October 2010 – Some three hundred people, mostly women, children, and the elderly walked in holding candles and singing Evangelical songs. The new residents of the abandoned former Hotel Columbia on São João Street had tricked the police and were now in control—one of the seventeen buildings that were occupied that night across the city, from the Eastern periphery of São Mateus to the center of São Paulo. All the rest had been blocked or bombed by police; only the Occupation at São João was not attacked.
Nazaré Brazil was present that night. An unemployed former stenographer, she had returned to São Paulo just hours before the occupation began, encouraged by her sister to attend a “big party, not the kind of party you’re thinking of.” She arrived at the Frente de Luta por Moradia (FLM), or Fight for the Housing Front headquarters in the East zone where 800 people were gathered. She remembers being anxious and excited, with nothing but a backpack, not knowing exactly what to expect.
Nazaré’s personal history is clearly a densely storied one, spanning many locations and reincarnations. A builder who refurbished abandoned spaces into “night houses”—stages for performances and concerts. An unintentional community organizer who used these stages to engage poor, drug addicted youth in who she saw talent and promise. A mother of two returning to her hometown, after caring for her deceased sister’s children. A leader in an emerging cultural movement.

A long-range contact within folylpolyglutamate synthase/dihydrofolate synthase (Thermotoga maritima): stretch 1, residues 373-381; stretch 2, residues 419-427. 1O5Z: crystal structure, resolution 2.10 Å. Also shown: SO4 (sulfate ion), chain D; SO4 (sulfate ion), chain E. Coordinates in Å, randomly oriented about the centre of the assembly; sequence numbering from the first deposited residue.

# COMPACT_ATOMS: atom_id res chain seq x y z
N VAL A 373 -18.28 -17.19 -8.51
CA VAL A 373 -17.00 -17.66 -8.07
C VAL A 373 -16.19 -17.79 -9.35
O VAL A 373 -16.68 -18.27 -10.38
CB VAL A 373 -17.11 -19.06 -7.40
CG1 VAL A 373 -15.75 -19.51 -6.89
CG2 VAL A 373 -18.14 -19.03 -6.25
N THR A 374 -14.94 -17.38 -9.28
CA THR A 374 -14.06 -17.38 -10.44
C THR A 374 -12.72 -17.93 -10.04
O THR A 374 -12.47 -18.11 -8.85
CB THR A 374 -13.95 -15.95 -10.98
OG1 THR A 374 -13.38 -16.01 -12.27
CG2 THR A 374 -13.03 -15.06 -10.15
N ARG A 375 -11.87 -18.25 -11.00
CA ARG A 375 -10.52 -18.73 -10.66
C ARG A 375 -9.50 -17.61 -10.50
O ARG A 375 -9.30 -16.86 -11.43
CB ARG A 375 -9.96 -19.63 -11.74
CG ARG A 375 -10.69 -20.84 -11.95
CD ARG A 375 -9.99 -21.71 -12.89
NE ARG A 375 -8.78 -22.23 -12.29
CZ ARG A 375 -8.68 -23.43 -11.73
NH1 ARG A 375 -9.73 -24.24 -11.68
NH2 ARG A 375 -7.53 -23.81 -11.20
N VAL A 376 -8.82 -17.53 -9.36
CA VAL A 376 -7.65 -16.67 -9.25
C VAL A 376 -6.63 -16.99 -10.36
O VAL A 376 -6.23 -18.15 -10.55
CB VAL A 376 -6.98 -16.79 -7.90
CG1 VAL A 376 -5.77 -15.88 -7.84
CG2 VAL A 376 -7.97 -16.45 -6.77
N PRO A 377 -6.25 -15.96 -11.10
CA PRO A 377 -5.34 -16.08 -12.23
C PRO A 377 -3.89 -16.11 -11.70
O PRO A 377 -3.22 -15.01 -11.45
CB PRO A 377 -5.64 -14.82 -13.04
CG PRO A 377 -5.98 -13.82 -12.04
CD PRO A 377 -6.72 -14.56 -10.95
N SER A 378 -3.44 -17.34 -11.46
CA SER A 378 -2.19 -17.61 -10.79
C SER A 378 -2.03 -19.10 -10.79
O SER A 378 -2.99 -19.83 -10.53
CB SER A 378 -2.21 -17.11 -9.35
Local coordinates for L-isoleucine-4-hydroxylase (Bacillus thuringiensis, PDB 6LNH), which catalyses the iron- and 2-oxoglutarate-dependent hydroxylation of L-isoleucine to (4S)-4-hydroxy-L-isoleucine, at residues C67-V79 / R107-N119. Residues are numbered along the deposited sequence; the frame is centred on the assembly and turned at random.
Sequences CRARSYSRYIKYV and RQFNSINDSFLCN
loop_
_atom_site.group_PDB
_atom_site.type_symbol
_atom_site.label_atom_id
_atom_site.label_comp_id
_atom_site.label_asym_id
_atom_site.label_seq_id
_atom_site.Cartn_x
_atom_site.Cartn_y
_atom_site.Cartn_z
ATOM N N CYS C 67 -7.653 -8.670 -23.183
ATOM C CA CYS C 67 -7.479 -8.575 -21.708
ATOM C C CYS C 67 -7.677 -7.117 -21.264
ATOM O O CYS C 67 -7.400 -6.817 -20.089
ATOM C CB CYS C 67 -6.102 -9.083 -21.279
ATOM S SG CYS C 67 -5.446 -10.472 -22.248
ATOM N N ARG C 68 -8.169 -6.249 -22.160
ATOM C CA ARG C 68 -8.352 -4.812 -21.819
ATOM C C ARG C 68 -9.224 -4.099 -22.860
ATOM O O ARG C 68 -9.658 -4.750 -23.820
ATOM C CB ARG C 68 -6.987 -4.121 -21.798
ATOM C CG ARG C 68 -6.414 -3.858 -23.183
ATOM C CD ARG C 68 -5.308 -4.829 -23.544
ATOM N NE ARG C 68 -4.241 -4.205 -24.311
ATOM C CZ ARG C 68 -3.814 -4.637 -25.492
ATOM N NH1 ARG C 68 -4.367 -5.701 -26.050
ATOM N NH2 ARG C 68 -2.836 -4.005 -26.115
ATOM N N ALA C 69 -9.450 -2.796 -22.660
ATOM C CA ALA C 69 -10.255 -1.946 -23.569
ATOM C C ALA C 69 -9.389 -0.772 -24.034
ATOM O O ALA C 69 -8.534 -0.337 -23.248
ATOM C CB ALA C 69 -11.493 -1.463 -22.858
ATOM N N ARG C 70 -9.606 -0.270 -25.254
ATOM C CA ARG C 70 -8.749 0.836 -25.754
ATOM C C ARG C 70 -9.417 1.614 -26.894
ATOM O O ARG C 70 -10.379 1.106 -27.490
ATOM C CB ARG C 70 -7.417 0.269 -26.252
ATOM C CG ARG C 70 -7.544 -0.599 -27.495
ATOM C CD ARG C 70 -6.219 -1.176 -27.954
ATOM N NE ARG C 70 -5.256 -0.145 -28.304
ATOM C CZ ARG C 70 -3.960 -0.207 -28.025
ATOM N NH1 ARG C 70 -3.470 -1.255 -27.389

“This apartment was one of the most destroyed in the building,” Nazaré says, pointing to the walls in her sitting room, a partition separating it from the rest of the home. She recalls the early days of the São João Occupation, locked in by the police for 24 hours with no food or water. Rats, dead pigeons, red carpet covered in mold. Suddenly immersed in this confluence of poverty, homelessness, addiction, and misery, her initial reaction was to panic. Yet the women of the occupation began to clean the space with “some kind of certainty.” Slowly, they refurbished the space with discarded materials. Nazaré decided to renovate the most challenging space, and began to invite other families of the occupation to discuss possibilities “to bring culture to the housing movement.”
Eventually, she excavated a large dilapidated space and began to convert it into a gallery, performance, and meeting space, arguing its necessity to the success of the movement. She was met with resistance from within the occupation, by those who wanted to avoid unnecessary attention. But eventually, with reluctant acceptance from other leaders, she staged a party with live punk bands. The cover charge would raise money to redo the ceiling. The concert was a success and put São João on the cultural map of São Paulo.